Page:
Data-enriched edible pharmaceuticals (DEEP): a new generation of solid drug products
In this article, Natalja Genina, Ilari Ahola, Johan Bøtker and Jukka Rantanen at the University of Copenhagen and Sofia Kälvemark Sporrong from Uppsala University discuss the potential of data-enriched edible pharmaceuticals (DEEP) to overcome various drug administration and supply challenges.
Data-enriched edible pharmaceuticals (DEEP) are a novel concept for designing oral solid drug products (Figure 1). The unique feature of DEEP is that every single dosage form contains an individualised dose as well as embedded information that can be retrieved with a standard smartphone. This allows easy access to patient-specific information, recognition of the medicine and a better overview over the treatment.
Current challenges in the pharmaceutical field
The current setup of conventional pharmaceutical manufacturing is based on mass production of a limited number of dosage strengths. This creates challenges, especially for the treatment of chronic critical diseases including cardiovascular diseases, type 2 diabetes as well as brain disorders. Many of the treatments for these diseases require an adjustment of dose(s) to the patient, based on the patient’s response to the medicine, co-administration of other medication, lifestyle changes, as well as going off medication. However, manipulation of the doses to maximise the therapeutic outcome is currently mainly done by either patients or care providers and can easily induce errors. Alternatively, it is done in compounding facilities, which is very laborious, time-consuming and expensive.
Another challenge that we are facing now is the absence of easily accessible patient-tailored information. For instance, it could regard the drug intake, especially when the administration regimen is complex and needs to be altered frequently, or when multiple drugs are to be taken. This can lead to non-optimal compliance and/or incorrect use of drugs and, consequently, to substandard therapeutic outcomes.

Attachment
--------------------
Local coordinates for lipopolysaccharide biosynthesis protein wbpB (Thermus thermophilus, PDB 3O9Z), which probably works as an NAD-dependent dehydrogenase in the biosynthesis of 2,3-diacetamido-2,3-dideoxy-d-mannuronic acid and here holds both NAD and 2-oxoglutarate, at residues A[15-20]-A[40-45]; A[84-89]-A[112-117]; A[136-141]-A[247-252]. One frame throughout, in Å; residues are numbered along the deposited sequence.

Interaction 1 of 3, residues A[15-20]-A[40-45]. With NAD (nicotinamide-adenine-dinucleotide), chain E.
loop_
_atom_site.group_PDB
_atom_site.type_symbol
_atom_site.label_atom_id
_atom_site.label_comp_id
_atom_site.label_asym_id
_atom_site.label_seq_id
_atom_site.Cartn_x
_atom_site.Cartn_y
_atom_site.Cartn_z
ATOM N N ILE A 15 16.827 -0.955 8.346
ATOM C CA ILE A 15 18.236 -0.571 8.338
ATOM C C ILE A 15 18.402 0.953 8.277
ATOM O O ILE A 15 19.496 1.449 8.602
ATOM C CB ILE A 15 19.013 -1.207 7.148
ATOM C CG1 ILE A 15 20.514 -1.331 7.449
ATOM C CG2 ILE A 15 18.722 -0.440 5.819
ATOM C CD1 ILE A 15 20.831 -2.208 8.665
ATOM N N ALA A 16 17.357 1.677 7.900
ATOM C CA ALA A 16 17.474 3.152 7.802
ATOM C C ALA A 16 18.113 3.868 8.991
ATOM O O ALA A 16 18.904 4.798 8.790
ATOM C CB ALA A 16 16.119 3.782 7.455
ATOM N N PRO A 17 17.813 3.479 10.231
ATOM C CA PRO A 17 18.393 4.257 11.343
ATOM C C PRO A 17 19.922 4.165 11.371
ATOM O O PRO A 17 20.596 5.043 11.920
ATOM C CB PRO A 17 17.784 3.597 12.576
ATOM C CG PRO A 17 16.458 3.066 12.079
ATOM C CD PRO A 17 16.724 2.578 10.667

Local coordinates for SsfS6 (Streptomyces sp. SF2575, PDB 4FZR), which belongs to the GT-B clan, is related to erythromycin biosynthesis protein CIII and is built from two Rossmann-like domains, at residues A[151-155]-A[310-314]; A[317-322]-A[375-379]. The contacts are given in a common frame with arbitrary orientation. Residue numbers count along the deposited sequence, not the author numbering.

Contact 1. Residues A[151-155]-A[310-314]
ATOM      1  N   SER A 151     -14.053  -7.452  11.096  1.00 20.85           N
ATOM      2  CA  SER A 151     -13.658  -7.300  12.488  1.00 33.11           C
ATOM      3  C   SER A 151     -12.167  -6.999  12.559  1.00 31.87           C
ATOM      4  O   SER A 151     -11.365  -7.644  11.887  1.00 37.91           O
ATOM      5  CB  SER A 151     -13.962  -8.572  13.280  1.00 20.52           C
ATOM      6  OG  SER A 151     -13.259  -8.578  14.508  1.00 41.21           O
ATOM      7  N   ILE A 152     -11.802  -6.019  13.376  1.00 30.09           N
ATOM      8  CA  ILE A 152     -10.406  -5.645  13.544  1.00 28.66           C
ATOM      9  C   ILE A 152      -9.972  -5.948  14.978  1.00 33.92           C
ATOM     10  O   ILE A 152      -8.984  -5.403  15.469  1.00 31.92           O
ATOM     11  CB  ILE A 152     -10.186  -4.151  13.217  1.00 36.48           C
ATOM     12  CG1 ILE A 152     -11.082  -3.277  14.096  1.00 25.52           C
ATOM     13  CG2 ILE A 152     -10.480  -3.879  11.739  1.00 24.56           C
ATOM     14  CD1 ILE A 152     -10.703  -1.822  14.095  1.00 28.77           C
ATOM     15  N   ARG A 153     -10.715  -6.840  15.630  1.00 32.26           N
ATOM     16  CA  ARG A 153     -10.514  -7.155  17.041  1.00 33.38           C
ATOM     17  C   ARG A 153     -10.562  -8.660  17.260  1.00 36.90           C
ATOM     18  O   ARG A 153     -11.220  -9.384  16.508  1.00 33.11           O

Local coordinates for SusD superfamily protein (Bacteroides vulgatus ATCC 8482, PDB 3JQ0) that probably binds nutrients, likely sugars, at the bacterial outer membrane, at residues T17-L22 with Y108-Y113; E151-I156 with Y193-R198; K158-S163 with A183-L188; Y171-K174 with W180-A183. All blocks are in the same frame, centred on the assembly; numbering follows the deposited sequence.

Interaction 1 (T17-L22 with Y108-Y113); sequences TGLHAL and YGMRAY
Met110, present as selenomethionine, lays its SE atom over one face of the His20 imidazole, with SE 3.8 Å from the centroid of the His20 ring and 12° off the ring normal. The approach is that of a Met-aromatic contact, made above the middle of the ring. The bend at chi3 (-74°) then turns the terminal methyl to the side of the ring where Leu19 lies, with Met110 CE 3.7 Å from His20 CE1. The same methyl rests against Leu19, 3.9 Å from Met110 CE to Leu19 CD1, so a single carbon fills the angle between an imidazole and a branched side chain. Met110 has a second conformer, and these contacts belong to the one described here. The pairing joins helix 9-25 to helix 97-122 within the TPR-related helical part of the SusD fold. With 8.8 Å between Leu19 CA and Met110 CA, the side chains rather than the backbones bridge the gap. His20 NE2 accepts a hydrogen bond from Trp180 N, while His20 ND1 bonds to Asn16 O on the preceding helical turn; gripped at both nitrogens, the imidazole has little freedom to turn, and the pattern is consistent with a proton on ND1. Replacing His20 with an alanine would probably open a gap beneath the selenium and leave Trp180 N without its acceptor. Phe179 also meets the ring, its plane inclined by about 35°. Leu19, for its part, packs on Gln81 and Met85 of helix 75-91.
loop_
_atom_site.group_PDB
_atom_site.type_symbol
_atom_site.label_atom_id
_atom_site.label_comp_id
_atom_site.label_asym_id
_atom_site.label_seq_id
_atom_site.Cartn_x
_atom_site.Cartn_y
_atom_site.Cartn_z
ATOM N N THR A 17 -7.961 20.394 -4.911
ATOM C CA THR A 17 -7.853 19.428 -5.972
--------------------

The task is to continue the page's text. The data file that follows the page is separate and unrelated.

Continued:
Finally, a rapid identification and/or authentication of the medicine is nearly impossible, if the secondary and primary package is lost or not available. It is also difficult to track and trace single dosage forms throughout the whole supply chain with the existing design of drug products.
Benefits of DEEP
These new drug products also give the opportunity for additional functionality such as digital traceability of a drug product along the supply chain, authenticity check and monitoring patients’ adherence to medicine”
The abovementioned challenges can be met by implementing DEEP, developed at the University of Copenhagen. In these products the data is presented, eg, in the pattern of a Quick Response (QR) code, which is printed with an ‘ink’ that contains a drug in patient-tailored doses and at the same time securely encapsulates information relevant to different stakeholders.1,2 The flexible adjustment of the dose is done by digital manipulation of the drug product design, eg, by selecting different patterns of the QR code. The unique physical appearance of QR code patterns in DEEP can help patients and other involved parties to identify medicines. Moreover, the personalised information, such as patient-specific administration instructions with schematic drawings, pictograms and videos, can be easily retrieved by scanning a QR code with a personal mobile device, such as a smartphone.